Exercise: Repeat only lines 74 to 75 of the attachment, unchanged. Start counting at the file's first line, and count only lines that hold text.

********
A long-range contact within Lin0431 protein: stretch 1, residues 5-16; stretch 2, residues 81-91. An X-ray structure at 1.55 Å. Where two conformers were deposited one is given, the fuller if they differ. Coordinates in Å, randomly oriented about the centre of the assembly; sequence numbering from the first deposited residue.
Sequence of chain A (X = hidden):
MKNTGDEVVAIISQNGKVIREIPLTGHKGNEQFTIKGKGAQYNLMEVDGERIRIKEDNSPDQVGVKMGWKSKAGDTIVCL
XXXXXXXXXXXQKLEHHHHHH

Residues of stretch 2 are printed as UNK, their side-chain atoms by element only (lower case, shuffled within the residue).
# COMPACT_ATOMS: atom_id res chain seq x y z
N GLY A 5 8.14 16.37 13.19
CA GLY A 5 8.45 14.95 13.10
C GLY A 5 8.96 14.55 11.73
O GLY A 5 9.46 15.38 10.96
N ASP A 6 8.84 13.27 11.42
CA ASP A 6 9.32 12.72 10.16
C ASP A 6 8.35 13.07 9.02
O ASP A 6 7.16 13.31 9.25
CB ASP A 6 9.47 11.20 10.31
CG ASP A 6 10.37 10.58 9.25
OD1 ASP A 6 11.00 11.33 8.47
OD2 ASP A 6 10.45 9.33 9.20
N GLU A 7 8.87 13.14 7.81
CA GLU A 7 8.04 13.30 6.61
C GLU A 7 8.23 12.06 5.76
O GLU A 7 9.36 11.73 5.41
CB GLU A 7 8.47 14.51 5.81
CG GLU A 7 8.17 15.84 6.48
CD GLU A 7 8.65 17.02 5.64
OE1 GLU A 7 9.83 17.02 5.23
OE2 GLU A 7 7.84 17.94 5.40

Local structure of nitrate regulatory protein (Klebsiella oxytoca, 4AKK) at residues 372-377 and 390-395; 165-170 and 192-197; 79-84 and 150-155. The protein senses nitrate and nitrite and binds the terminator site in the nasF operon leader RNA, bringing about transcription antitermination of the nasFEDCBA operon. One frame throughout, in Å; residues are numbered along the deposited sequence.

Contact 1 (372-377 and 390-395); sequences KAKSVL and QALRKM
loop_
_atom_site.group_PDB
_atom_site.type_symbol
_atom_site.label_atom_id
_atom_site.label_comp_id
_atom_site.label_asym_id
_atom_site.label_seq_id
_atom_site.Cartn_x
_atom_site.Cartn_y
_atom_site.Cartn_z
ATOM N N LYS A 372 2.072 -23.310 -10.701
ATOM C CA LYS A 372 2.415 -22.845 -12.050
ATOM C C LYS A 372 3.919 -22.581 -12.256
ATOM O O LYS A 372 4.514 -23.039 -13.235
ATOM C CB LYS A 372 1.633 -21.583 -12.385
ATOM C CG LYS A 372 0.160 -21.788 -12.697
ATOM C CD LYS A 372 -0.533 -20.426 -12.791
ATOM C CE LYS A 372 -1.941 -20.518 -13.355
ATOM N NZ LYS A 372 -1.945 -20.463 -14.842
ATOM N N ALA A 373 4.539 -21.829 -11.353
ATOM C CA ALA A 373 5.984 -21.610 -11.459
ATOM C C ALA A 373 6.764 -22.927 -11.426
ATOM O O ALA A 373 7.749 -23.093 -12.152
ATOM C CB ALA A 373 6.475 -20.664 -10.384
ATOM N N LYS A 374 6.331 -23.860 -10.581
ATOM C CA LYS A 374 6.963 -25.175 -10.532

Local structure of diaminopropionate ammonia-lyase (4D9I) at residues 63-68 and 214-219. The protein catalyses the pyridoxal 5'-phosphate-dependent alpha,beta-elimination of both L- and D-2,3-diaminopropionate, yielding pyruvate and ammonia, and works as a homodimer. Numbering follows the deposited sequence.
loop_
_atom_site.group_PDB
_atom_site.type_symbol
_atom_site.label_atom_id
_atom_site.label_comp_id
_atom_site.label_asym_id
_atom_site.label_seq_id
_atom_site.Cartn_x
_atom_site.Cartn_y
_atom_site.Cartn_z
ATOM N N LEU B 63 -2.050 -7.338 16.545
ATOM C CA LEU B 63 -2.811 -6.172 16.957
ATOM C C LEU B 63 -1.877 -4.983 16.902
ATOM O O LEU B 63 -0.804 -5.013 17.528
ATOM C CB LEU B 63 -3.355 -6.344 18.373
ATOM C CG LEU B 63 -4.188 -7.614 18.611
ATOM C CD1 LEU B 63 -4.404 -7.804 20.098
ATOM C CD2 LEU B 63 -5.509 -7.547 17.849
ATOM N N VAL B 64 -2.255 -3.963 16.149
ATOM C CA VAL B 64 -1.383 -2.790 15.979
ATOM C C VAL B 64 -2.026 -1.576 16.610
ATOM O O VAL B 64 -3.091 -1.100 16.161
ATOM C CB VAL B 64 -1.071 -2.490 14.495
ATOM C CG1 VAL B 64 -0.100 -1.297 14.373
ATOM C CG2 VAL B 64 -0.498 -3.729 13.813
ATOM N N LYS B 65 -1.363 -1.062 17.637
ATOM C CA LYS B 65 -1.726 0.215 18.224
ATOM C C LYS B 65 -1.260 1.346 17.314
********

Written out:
ATOM C CD2 LEU B 63 -5.509 -7.547 17.849
ATOM N N VAL B 64 -2.255 -3.963 16.149